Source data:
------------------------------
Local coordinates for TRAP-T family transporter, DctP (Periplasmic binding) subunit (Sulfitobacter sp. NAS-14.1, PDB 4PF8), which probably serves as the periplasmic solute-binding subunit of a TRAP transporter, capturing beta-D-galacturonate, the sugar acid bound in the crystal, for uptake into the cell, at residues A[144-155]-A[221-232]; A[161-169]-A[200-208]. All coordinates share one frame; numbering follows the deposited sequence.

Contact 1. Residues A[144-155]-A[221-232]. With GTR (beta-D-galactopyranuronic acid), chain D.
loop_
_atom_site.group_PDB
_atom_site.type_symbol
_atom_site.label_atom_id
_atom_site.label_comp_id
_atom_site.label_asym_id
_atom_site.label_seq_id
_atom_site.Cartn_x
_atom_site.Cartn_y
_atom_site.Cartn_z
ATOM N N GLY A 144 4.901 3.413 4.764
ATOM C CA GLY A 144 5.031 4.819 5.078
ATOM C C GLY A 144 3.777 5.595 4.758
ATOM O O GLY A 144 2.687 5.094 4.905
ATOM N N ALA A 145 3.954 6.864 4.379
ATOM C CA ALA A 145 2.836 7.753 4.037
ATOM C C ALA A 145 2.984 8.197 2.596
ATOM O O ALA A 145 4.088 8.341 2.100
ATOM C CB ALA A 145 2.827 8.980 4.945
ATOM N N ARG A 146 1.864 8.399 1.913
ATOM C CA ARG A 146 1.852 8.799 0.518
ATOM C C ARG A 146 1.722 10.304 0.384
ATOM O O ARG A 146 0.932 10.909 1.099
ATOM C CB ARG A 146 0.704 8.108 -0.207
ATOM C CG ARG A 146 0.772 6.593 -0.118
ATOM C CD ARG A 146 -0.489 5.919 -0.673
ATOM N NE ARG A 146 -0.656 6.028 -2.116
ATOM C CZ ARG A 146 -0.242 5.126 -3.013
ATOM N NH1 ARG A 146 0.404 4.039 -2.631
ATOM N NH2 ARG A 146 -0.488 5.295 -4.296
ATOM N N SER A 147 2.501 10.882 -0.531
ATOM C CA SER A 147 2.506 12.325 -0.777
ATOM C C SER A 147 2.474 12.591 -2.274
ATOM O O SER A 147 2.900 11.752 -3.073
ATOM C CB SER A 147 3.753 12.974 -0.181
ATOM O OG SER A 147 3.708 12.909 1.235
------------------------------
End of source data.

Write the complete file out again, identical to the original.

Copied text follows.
Local coordinates for TRAP-T family transporter, DctP (Periplasmic binding) subunit (Sulfitobacter sp. NAS-14.1, PDB 4PF8), which probably serves as the periplasmic solute-binding subunit of a TRAP transporter, capturing beta-D-galacturonate, the sugar acid bound in the crystal, for uptake into the cell, at residues A[144-155]-A[221-232]; A[161-169]-A[200-208]. All coordinates share one frame; numbering follows the deposited sequence.

Contact 1. Residues A[144-155]-A[221-232]. With GTR (beta-D-galactopyranuronic acid), chain D.
loop_
_atom_site.group_PDB
_atom_site.type_symbol
_atom_site.label_atom_id
_atom_site.label_comp_id
_atom_site.label_asym_id
_atom_site.label_seq_id
_atom_site.Cartn_x
_atom_site.Cartn_y
_atom_site.Cartn_z
ATOM N N GLY A 144 4.901 3.413 4.764
ATOM C CA GLY A 144 5.031 4.819 5.078
ATOM C C GLY A 144 3.777 5.595 4.758
ATOM O O GLY A 144 2.687 5.094 4.905
ATOM N N ALA A 145 3.954 6.864 4.379
ATOM C CA ALA A 145 2.836 7.753 4.037
ATOM C C ALA A 145 2.984 8.197 2.596
ATOM O O ALA A 145 4.088 8.341 2.100
ATOM C CB ALA A 145 2.827 8.980 4.945
ATOM N N ARG A 146 1.864 8.399 1.913
ATOM C CA ARG A 146 1.852 8.799 0.518
ATOM C C ARG A 146 1.722 10.304 0.384
ATOM O O ARG A 146 0.932 10.909 1.099
ATOM C CB ARG A 146 0.704 8.108 -0.207
ATOM C CG ARG A 146 0.772 6.593 -0.118
ATOM C CD ARG A 146 -0.489 5.919 -0.673
ATOM N NE ARG A 146 -0.656 6.028 -2.116
ATOM C CZ ARG A 146 -0.242 5.126 -3.013
ATOM N NH1 ARG A 146 0.404 4.039 -2.631
ATOM N NH2 ARG A 146 -0.488 5.295 -4.296
ATOM N N SER A 147 2.501 10.882 -0.531
ATOM C CA SER A 147 2.506 12.325 -0.777
ATOM C C SER A 147 2.474 12.591 -2.274
ATOM O O SER A 147 2.900 11.752 -3.073
ATOM C CB SER A 147 3.753 12.974 -0.181
ATOM O OG SER A 147 3.708 12.909 1.235